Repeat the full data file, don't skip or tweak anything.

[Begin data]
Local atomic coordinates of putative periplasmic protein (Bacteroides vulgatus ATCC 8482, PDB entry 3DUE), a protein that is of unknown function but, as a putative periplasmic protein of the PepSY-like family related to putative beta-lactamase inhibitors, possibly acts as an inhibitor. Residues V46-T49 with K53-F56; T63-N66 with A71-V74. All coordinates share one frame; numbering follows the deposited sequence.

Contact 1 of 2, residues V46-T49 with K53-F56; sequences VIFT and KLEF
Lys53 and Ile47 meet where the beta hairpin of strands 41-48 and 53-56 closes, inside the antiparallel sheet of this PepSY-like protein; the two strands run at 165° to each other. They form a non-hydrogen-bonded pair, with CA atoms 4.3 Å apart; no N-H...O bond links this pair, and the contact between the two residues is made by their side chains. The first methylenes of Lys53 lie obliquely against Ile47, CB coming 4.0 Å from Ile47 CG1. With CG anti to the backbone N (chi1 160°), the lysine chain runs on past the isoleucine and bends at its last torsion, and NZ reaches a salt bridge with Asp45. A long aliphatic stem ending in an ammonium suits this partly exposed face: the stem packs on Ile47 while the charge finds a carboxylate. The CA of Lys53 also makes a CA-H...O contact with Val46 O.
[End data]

Local atomic coordinates of putative periplasmic protein (Bacteroides vulgatus ATCC 8482, PDB entry 3DUE), a protein that is of unknown function but, as a putative periplasmic protein of the PepSY-like family related to putative beta-lactamase inhibitors, possibly acts as an inhibitor. Residues V46-T49 with K53-F56; T63-N66 with A71-V74. All coordinates share one frame; numbering follows the deposited sequence.

Contact 1 of 2, residues V46-T49 with K53-F56; sequences VIFT and KLEF
Lys53 and Ile47 meet where the beta hairpin of strands 41-48 and 53-56 closes, inside the antiparallel sheet of this PepSY-like protein; the two strands run at 165° to each other. They form a non-hydrogen-bonded pair, with CA atoms 4.3 Å apart; no N-H...O bond links this pair, and the contact between the two residues is made by their side chains. The first methylenes of Lys53 lie obliquely against Ile47, CB coming 4.0 Å from Ile47 CG1. With CG anti to the backbone N (chi1 160°), the lysine chain runs on past the isoleucine and bends at its last torsion, and NZ reaches a salt bridge with Asp45. A long aliphatic stem ending in an ammonium suits this partly exposed face: the stem packs on Ile47 while the charge finds a carboxylate. The CA of Lys53 also makes a CA-H...O contact with Val46 O.